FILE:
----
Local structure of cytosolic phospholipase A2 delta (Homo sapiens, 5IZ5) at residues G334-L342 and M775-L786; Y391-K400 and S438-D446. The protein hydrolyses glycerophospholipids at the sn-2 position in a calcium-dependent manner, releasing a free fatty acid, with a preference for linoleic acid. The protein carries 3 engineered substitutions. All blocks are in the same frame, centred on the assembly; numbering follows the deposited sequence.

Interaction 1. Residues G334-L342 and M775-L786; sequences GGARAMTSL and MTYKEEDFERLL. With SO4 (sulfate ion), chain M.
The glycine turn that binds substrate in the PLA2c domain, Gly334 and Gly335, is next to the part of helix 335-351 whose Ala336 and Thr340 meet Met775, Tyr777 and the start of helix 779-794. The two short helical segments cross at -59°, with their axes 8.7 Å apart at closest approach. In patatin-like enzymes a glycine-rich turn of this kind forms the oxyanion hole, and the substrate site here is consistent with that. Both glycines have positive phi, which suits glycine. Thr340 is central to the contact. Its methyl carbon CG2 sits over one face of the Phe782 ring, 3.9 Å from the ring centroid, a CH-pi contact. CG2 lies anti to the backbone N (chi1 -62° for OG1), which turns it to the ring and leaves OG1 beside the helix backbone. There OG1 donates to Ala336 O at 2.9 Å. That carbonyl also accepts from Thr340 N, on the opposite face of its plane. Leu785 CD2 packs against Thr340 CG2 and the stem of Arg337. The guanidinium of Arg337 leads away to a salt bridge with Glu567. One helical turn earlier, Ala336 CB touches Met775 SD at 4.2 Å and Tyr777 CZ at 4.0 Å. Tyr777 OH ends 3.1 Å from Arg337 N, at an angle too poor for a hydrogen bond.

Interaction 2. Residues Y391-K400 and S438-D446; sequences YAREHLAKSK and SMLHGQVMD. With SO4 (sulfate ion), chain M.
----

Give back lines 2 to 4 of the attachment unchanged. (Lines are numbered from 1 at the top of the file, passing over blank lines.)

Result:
Interaction 1. Residues G334-L342 and M775-L786; sequences GGARAMTSL and MTYKEEDFERLL. With SO4 (sulfate ion), chain M.
The glycine turn that binds substrate in the PLA2c domain, Gly334 and Gly335, is next to the part of helix 335-351 whose Ala336 and Thr340 meet Met775, Tyr777 and the start of helix 779-794. The two short helical segments cross at -59°, with their axes 8.7 Å apart at closest approach. In patatin-like enzymes a glycine-rich turn of this kind forms the oxyanion hole, and the substrate site here is consistent with that. Both glycines have positive phi, which suits glycine. Thr340 is central to the contact. Its methyl carbon CG2 sits over one face of the Phe782 ring, 3.9 Å from the ring centroid, a CH-pi contact. CG2 lies anti to the backbone N (chi1 -62° for OG1), which turns it to the ring and leaves OG1 beside the helix backbone. There OG1 donates to Ala336 O at 2.9 Å. That carbonyl also accepts from Thr340 N, on the opposite face of its plane. Leu785 CD2 packs against Thr340 CG2 and the stem of Arg337. The guanidinium of Arg337 leads away to a salt bridge with Glu567. One helical turn earlier, Ala336 CB touches Met775 SD at 4.2 Å and Tyr777 CZ at 4.0 Å. Tyr777 OH ends 3.1 Å from Arg337 N, at an angle too poor for a hydrogen bond.

Interaction 2. Residues Y391-K400 and S438-D446; sequences YAREHLAKSK and SMLHGQVMD. With SO4 (sulfate ion), chain M.